Survey Says: Help a VCU student help Legend Brewery be even better

https://flic.kr/p/76XwtY
Photo by Thomas Cizauskas

https://flic.kr/p/76XwtY Photo by Thomas Cizauskas

Photo via Flickr/Tess_Marie

Photo via Flickr/Tess_Marie

Do you have thoughts on beer, Richmond and Legend Brewing Company?

Perfect. Jeff Tolefson, a Virginia Commonwealth University Brandcenter graduate student, would like your input on a survey he designed about Legend Brewery. Tolefson, who’s on the Creative Brand Management track, is getting ready to graduate in May and this is his final project.

“My goal is to gain insights on why millennials prefer other local craft beers over Legend and how Legend can gain traction and become more relevant again in RVA,” Tolefson wrote via email.

He wants to use the survey to create a marketing plan to make Legend appealing to millenials while not losing their main target audience.

He said that research shows millennials are rebelling against the classic beers their fathers drank. The research he referenced came from 200 ethnographies with millennials in breweries in and outside of Richmond.

Additionally, Tolefson conducted focus groups with millennials talking about everything from “brewery locations, company branding, packaging, and promotion.”

“Legend is considered the granddaddy of RVA breweries, they have been here for over 20 years and have always produced great beer,” Tolefson said, “Yet they seem to have lost their connection with the younger audience.”

“If it gives up more information, then great,” said Kevin Timme, Legend Sales and Marketing. “Any information is good information to keep our brand going.”

Timme said that Tolefson approached the brewery about his project, and that the 17 questions were constructed by Tolefson.

Legend Brewery is coming up on a robust two decades of making craft beer.

“It’s a completely different demographic,” Timme said when asked what changes he’s seen, and he pointed out that there weren’t a lot of people pushing the envelope 20 years ago.

As was the standard, “We named our beers for what they were,” he said, and referenced the classic line-up: Legend Brown, Pilsner, Porter, Pale Ale, Chocolate Porter, Golden IPA.

The times didn’t really foster a “Dogfish Head Snowblower Ale,” or “Fiddler’s Elbow,” or “Seriously Bad Elf,” though the brewery has recently dove into the world of fun nomenclature with its Urban Legend series.

The 2013 series bubbled with hometown history and hilarity, and produced Guardian Dog Doppelbock, Lost City Saison, Locomotive 231 Double Lager, and Imperial Vampire Red Ale (read about each one here).

The 2014 series will feature collaboration with other seasoned breweries like Aleworks (Williamsburg), Starr Hill (Charlottesville) Lost Rhino (NoVA) and St. George Brewing (Hampton) who will also pick legends from their brewery’s hometown.

That explains Teach’s Oyster Stout, liquid booty from the coastal region in honor of Edward Teach, also known and feared as Blackbeard the pirate.

That’s certainly all up to speed with millenials, but Timme also points to the mainstream shift of people getting in to the understanding of the culture of craft beer and embracing it. That’s likely a parallel of the DIY and locally-sourced foods movements.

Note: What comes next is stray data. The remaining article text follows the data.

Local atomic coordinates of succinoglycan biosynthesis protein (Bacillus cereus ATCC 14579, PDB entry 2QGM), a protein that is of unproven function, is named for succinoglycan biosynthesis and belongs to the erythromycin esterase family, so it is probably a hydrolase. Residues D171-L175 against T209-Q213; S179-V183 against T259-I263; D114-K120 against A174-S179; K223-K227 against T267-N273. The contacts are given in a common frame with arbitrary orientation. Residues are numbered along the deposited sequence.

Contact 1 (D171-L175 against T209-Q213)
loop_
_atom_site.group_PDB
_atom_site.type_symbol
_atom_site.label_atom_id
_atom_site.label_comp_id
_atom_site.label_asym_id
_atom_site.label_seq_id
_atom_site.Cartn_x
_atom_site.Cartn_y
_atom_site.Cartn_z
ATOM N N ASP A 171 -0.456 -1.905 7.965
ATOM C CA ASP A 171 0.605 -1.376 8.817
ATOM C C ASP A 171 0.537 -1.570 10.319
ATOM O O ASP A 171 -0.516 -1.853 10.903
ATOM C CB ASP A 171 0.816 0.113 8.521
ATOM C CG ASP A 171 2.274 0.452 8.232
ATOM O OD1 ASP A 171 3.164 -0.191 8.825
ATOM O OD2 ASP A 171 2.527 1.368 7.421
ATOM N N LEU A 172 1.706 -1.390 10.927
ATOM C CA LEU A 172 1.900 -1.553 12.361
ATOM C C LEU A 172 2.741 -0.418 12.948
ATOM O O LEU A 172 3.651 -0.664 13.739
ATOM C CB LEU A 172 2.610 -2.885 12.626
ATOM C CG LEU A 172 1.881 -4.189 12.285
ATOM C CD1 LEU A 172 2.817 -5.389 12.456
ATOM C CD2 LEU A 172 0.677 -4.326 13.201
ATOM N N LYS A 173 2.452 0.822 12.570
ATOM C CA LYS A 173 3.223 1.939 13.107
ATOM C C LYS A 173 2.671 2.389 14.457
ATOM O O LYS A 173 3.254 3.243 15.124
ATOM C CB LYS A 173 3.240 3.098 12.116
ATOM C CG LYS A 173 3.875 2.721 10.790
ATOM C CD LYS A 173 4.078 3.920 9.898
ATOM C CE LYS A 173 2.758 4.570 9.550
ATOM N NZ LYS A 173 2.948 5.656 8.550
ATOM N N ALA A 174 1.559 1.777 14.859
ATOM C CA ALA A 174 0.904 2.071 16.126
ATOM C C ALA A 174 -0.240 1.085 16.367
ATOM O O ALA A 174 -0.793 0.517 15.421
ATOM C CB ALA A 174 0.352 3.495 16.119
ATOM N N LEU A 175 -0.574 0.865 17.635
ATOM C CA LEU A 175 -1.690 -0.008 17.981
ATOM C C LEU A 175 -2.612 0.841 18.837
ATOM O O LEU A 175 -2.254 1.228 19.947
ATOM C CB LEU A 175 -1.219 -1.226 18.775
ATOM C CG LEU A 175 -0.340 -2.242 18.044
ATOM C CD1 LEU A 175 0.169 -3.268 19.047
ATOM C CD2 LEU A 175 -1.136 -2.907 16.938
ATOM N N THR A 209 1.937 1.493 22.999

And Legend Brewery certainly keeps local beer aficionados happy with the Firkin Friday traditions of tapping a cask-conditioned beer, in a firkin or a pin.

So yea, the transformation from a little tasting room off the gravel road known as West 6th Street into a 380-seat restaurant and brew pub boasting one of the best views in town indicates a living — Legend.

Timme said they’ve seen an increase in year-round traffic, whereas it used to be seasonal, thanks in part to the exploding popularity of craft beer, as well as the referral traffic from the Virginia Tourism website.

The Virginia Tourism folks are focused on doing for craft beer in the state what they did for wine.

I asked Tolefson what is his favorite Legend flavor, and he went with the flagship Brown Ale.

“To me it’s a very uniquely good brown ale,” he wrote. “I can have a few Browns with dinner and not be full. With other craft beers I can never drink them while I eat a meal, they are filling enough on their own.”

I also asked Timme to answer the first question from the survey (which keeps all responses anonymous).

“Which words—pick three –would you use to describe the culture of Richmond, Virginia?” I asked Timmes, and read off the choices; dull, open-minded, contemporary, simple, progressive, conservative, closed-minded, diverse, conforming, creative, old-fashioned, or complex.

He chose diverse, complex, and old-fashioned, noting the diverse balance of creative, experimental energy mixed with historic traditions.

Tolefson riffed on that, and chose “diversity, creativity and individuality.”

“RVA has so many sub-cultures its amazing, we are all so different yet we are all brought together because of this amazing city.”

Yes, if Richmond was a beer, I think its finish would linger –just like Legend.

Now go take that survey: https://www.surveymonkey.com/s/765TJ5B

Tolefson plans to close the survey at the end of the month, but may extend it because of press.

 
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